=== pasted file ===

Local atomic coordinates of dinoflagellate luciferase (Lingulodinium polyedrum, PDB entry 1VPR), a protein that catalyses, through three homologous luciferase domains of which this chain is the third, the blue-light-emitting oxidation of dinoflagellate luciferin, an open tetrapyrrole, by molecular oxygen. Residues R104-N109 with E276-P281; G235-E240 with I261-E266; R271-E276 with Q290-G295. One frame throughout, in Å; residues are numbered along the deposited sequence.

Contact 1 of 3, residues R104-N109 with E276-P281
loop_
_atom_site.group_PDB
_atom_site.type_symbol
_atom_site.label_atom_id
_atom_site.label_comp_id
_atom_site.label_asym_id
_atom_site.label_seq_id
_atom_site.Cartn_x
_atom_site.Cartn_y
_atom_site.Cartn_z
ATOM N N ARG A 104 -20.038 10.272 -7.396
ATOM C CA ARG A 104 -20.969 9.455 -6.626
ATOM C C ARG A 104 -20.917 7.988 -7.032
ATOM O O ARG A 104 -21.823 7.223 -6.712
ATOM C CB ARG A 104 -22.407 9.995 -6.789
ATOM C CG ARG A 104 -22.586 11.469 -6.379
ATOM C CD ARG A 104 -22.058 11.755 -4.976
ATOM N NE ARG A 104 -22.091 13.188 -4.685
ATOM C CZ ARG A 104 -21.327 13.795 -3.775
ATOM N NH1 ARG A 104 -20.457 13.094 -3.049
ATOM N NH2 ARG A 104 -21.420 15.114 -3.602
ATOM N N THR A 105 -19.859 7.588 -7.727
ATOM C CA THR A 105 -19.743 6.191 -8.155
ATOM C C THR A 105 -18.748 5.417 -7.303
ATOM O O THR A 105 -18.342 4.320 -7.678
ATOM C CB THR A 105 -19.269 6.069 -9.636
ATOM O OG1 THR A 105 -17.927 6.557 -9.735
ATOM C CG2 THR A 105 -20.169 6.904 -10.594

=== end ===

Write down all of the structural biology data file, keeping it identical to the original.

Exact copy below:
Local atomic coordinates of dinoflagellate luciferase (Lingulodinium polyedrum, PDB entry 1VPR), a protein that catalyses, through three homologous luciferase domains of which this chain is the third, the blue-light-emitting oxidation of dinoflagellate luciferin, an open tetrapyrrole, by molecular oxygen. Residues R104-N109 with E276-P281; G235-E240 with I261-E266; R271-E276 with Q290-G295. One frame throughout, in Å; residues are numbered along the deposited sequence.

Contact 1 of 3, residues R104-N109 with E276-P281
loop_
_atom_site.group_PDB
_atom_site.type_symbol
_atom_site.label_atom_id
_atom_site.label_comp_id
_atom_site.label_asym_id
_atom_site.label_seq_id
_atom_site.Cartn_x
_atom_site.Cartn_y
_atom_site.Cartn_z
ATOM N N ARG A 104 -20.038 10.272 -7.396
ATOM C CA ARG A 104 -20.969 9.455 -6.626
ATOM C C ARG A 104 -20.917 7.988 -7.032
ATOM O O ARG A 104 -21.823 7.223 -6.712
ATOM C CB ARG A 104 -22.407 9.995 -6.789
ATOM C CG ARG A 104 -22.586 11.469 -6.379
ATOM C CD ARG A 104 -22.058 11.755 -4.976
ATOM N NE ARG A 104 -22.091 13.188 -4.685
ATOM C CZ ARG A 104 -21.327 13.795 -3.775
ATOM N NH1 ARG A 104 -20.457 13.094 -3.049
ATOM N NH2 ARG A 104 -21.420 15.114 -3.602
ATOM N N THR A 105 -19.859 7.588 -7.727
ATOM C CA THR A 105 -19.743 6.191 -8.155
ATOM C C THR A 105 -18.748 5.417 -7.303
ATOM O O THR A 105 -18.342 4.320 -7.678
ATOM C CB THR A 105 -19.269 6.069 -9.636
ATOM O OG1 THR A 105 -17.927 6.557 -9.735
ATOM C CG2 THR A 105 -20.169 6.904 -10.594